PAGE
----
I believe the Foundation has elected me for the Community Leadership Award on the basis of the external manifestations of my behavior in that particular field. Therefore, it is my duty to place before this august assembly some of my inner thoughts that motivated my external behavior.
In the culture in which I was brought up I was fascinated from my childhood by certain thoughts the implementation of which, however, was postponed by that same culture to the next life. Peetho bhavatu lokocha, meaning may all beings in the universe be well and happy, was one such thought. Working for a nobler ideal than the ideal of the greater good of the greater number became a passion in my life. Mahatma Gandhi and Acharya Vinoba Bhave called this thought, the welfare of all, by the Sanskrit word sarvodaya.
For the awakening of all in society we have to awaken ourselves first. Again my own Buddhist culture showed me four noble goals towards which every individual should strive. The first is loving kindness, or metta as we call it. As a good mother loves her one and only child and protects him at the risk of her own life we are taught to love and protect all living beings. Secondly, we are taught to cultivate kanuna, or compassion, which motivates us to go in search of those who suffer and help remove the causes which have brought upon them that suffering. Thirdly, we are taught to train ourselves to take altruistic joy in others’ happiness. We call this muditha. Fourthly, to educate oneself in upekkha, or equanimity, which gives one emotional balance to take fame or blame, profit or loss, success or failure with detachment and patience. These four qualities are called divine abodes because they elevate the follower to divine levels. It is this philosophy of life that motivated me for this silent mission which you have adjudged worthy of honor.
These are not impractical idealistic thoughts that have no relevance to the modern scientific and technological world. Modernity is not determined by time. It is determined by our attitudes and outlook to life and living. These thoughts we translated into practical application to bring about significant changes in the grass-roots of our society—changes for the better among our rural communities which are the foundation of our culture, freedom and human dignity. And wasn’t it our revered Ramon Magsaysay himself who said that “democracy should start from the grassroots?”
The technique we adopted to translate thoughts into action was a call to all to share their “time, thought and energy” in the service of their fellowmen. We called it shramadana. Sharing (dana), compassionate speech (priya vacana), constructive activity (arthacharya) and equanimity (samanath-matha) are the four salient features of shramadana.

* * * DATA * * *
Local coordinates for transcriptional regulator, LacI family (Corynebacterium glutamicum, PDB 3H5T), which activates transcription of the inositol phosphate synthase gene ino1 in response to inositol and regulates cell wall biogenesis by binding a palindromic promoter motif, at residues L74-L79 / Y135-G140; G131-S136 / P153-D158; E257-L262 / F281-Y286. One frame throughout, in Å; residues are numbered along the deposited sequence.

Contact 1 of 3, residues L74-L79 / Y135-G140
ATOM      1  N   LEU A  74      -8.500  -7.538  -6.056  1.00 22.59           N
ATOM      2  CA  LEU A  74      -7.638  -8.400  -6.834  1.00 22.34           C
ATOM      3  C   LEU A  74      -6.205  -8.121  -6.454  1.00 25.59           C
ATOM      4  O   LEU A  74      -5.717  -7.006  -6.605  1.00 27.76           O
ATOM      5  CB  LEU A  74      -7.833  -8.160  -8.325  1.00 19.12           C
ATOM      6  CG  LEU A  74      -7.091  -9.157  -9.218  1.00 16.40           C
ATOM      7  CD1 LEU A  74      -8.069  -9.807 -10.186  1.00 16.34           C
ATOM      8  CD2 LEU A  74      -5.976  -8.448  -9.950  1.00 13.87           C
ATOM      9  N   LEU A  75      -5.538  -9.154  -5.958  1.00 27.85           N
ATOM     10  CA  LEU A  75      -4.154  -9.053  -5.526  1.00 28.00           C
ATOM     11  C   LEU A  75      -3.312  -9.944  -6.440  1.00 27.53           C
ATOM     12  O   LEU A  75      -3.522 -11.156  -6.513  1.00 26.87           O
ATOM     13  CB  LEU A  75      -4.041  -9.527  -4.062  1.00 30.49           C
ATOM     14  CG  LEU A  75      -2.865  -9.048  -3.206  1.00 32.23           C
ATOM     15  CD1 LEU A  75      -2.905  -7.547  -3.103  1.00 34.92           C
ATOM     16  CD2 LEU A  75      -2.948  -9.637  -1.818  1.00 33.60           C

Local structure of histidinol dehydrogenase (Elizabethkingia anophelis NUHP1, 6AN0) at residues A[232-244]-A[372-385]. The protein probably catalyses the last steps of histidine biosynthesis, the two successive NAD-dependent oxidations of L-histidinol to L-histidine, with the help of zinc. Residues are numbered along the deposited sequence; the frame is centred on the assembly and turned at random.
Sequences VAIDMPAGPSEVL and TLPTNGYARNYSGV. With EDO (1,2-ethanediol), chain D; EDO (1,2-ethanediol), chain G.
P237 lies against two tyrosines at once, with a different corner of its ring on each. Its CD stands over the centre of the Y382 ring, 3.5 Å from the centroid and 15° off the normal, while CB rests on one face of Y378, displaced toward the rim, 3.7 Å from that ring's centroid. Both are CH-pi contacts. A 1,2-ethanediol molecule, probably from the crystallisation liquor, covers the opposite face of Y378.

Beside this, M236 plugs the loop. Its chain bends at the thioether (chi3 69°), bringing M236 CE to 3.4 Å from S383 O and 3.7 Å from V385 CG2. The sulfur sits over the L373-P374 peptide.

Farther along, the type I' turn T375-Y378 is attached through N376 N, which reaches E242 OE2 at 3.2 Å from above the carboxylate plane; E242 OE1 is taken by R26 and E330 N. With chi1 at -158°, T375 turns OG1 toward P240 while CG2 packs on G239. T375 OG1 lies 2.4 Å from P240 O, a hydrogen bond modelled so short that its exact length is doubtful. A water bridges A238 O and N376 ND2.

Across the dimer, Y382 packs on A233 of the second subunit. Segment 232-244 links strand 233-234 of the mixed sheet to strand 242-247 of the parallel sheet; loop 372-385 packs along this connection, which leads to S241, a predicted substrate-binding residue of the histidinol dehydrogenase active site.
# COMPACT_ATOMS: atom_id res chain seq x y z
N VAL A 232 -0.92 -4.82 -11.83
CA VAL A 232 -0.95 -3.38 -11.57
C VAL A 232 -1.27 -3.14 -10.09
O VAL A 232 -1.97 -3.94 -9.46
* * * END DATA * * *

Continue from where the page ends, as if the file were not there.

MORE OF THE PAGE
These thoughts and action in their own small way are laying a strong spiritual and material foundation for rebuilding a new Ceylon—a new Sri Lanka—where I assure you science and spirituality will be harmonized and the island deserve once again to be called Dharmadweepa—The Island of Righteousness. Here and now I declare in the name of that great leader, the Lord Buddha, that every cent of this monetary award and every element of personal recognition that you have given me today will be utilized for this noble end. For I believe as he believed that “you can find yourself only to the extent you can lose yourself.” Lose yourself in what? Lose yourself completely and totally in the service of your fellowmen to free them from the causes of all suffering; namely, greed, ignorance and hatred.
AHANGAMAGE TUDOR ARIYARATNE was born on November 5, 1931 in Galle, the major city of the south of Ceylon. Said to hang like a pearl from the tip of the Indian subcontinent, and famed for its gems, and coconut, tea and rubber plantations, the island was still part of the British Empire when ARIYARATNE was growing up and attending school.
As befit a child of Buddhist parents, he was sent to the village priest for his first formal education. The temple was adjacent to the family home in Unawatuna, a village just outside Galle, and young ARIYARATNE began lessons there at the age of three. At five he started in the village school but was taken upcountry in 1939 as the clouds of World War II gathered. He remained in Meddakanda at the Buddhist Mixed (coeducational) School until he graduated at the age of 13.
Lessons at the Meddakanda School were in the medium of Sinhala, the Sanskrit-based language of the Sinhala ethnic majority, although English was the official state language. When ARIYARATNE returned to the coast in 1944 he began to study at Buona-Vista Senior School where instruction was in English. In 1945 he joined Mahinda College, Galle, which was “the premier Buddhist educational institution in the south” also using English as the medium of instruction. In spite of changing languages, ARIYARATNE had a “brilliant career, always coming first in class and winning almost all the prizes that came his way as the best student of the school.”